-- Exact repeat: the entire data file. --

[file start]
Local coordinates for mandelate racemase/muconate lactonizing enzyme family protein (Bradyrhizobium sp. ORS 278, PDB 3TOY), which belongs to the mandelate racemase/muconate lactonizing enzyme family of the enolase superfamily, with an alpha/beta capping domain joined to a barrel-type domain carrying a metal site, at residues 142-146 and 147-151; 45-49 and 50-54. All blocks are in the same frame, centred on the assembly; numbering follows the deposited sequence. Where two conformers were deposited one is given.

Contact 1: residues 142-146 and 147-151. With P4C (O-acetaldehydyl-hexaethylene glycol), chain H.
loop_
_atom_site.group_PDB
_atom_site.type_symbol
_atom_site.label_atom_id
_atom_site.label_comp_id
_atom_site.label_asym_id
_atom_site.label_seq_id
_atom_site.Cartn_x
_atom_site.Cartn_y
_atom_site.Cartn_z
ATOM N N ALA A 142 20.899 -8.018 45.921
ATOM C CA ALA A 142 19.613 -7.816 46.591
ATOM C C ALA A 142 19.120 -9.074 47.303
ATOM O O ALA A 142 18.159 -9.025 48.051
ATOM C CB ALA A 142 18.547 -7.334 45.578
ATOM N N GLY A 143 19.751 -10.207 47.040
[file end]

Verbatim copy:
Local coordinates for mandelate racemase/muconate lactonizing enzyme family protein (Bradyrhizobium sp. ORS 278, PDB 3TOY), which belongs to the mandelate racemase/muconate lactonizing enzyme family of the enolase superfamily, with an alpha/beta capping domain joined to a barrel-type domain carrying a metal site, at residues 142-146 and 147-151; 45-49 and 50-54. All blocks are in the same frame, centred on the assembly; numbering follows the deposited sequence. Where two conformers were deposited one is given.

Contact 1: residues 142-146 and 147-151. With P4C (O-acetaldehydyl-hexaethylene glycol), chain H.
loop_
_atom_site.group_PDB
_atom_site.type_symbol
_atom_site.label_atom_id
_atom_site.label_comp_id
_atom_site.label_asym_id
_atom_site.label_seq_id
_atom_site.Cartn_x
_atom_site.Cartn_y
_atom_site.Cartn_z
ATOM N N ALA A 142 20.899 -8.018 45.921
ATOM C CA ALA A 142 19.613 -7.816 46.591
ATOM C C ALA A 142 19.120 -9.074 47.303
ATOM O O ALA A 142 18.159 -9.025 48.051
ATOM C CB ALA A 142 18.547 -7.334 45.578
ATOM N N GLY A 143 19.751 -10.207 47.040